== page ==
Prior exercise training improves cold tolerance independent of indices associated with non-shivering thermogenesis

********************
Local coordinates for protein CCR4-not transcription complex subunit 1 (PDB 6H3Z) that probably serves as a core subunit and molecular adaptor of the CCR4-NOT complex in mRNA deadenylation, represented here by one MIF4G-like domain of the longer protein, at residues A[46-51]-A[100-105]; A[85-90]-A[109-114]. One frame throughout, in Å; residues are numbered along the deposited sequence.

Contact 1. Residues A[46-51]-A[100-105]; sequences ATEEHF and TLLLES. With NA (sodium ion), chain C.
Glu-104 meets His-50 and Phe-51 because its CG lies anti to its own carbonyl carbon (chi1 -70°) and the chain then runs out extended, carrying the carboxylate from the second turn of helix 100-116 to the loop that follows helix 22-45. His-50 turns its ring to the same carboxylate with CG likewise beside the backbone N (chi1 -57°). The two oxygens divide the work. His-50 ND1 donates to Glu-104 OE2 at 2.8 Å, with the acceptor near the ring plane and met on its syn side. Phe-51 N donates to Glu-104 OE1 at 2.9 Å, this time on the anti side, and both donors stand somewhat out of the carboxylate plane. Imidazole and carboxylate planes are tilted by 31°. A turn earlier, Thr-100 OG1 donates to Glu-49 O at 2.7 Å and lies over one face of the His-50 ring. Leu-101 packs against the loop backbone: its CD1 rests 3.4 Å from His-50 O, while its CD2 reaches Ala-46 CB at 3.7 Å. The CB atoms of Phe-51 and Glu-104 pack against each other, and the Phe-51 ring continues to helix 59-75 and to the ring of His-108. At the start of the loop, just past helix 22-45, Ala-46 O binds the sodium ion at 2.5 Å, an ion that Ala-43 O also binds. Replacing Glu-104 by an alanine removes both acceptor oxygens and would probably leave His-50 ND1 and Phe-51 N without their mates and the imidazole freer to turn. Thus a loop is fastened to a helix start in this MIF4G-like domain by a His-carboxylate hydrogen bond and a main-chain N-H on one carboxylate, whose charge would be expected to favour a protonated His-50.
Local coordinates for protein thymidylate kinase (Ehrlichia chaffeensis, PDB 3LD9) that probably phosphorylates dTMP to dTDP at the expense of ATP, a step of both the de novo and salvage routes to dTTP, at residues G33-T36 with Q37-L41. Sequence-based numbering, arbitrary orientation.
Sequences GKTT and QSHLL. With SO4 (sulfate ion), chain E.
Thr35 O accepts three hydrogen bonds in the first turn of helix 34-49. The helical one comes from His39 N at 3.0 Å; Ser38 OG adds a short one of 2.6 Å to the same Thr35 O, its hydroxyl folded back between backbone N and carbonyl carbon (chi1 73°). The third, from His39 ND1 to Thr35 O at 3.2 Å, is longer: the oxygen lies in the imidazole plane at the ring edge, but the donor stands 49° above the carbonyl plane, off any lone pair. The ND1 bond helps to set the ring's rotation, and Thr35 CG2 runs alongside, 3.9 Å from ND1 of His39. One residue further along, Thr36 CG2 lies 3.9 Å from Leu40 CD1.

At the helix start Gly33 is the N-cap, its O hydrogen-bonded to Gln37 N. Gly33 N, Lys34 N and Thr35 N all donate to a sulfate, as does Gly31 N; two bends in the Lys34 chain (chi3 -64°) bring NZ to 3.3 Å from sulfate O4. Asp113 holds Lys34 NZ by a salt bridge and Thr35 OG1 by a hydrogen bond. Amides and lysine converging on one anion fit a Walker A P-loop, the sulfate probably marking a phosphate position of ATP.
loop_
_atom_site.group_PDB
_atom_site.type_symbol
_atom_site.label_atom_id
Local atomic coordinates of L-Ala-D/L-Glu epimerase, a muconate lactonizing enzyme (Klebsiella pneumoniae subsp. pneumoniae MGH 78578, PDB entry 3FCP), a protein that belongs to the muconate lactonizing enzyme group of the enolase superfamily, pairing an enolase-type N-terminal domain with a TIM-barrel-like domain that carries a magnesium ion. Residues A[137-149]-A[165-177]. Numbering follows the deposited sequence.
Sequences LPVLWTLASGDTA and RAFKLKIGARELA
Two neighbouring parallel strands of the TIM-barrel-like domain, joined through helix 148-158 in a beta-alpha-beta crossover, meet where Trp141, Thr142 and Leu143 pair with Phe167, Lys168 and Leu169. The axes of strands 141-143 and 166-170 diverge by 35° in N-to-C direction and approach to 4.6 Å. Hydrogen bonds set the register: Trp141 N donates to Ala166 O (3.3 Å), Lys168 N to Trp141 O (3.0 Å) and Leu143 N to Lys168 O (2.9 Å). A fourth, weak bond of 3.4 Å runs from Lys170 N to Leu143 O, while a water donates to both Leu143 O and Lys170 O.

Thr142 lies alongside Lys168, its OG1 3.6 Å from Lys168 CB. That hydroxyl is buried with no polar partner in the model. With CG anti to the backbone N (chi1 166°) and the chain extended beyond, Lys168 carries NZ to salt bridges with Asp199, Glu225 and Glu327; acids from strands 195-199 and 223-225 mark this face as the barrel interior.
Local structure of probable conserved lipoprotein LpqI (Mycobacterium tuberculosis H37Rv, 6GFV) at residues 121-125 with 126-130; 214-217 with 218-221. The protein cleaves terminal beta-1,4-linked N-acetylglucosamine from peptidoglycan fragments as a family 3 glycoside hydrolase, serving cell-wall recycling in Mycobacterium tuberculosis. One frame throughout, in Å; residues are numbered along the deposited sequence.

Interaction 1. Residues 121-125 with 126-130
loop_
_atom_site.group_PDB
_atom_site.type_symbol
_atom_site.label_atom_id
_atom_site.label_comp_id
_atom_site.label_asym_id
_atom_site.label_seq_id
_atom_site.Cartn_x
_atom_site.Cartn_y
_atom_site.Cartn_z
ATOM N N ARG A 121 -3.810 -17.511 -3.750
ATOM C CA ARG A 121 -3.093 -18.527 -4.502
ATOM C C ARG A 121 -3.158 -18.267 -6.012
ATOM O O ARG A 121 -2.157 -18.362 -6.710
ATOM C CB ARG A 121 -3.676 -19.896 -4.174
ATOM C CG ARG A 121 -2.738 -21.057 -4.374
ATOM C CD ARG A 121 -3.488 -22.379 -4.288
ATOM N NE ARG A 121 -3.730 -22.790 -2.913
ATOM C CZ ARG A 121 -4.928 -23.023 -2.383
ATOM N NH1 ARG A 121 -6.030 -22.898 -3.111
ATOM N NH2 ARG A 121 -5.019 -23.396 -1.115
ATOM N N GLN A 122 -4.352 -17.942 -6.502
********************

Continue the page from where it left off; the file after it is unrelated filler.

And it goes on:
The purpose of this thesis was to determine whether previous exercise training via voluntary wheel running (VWR) would improve cold tolerance by protecting against cold-induced reductions in rectal temperature. We hypothesized that this would be associated with an exercise-induced increase in white adipose tissue browning, which would contribute in an additive manner to cold-induced nonshivering thermogenesis. To examine this, male C57BL6 mice remained sedentary or were given free access to a wheel for 12 days. Mice were then kept at room temperature (25oC) or subjected to cold stress (4oC) for a period of 48 hours. The primary findings were two-fold; 1) prior exercise via VWR protects against cold-induced weight loss, through a mechanism involving increases in food intake and 2) prior exercise via VWR protects against cold-induced reductions in rectal temperature, however this is likely not associated with UCP-1-dependent nonshivering thermogenesis. Rather, the capacity for shivering thermogenesis may be enhanced.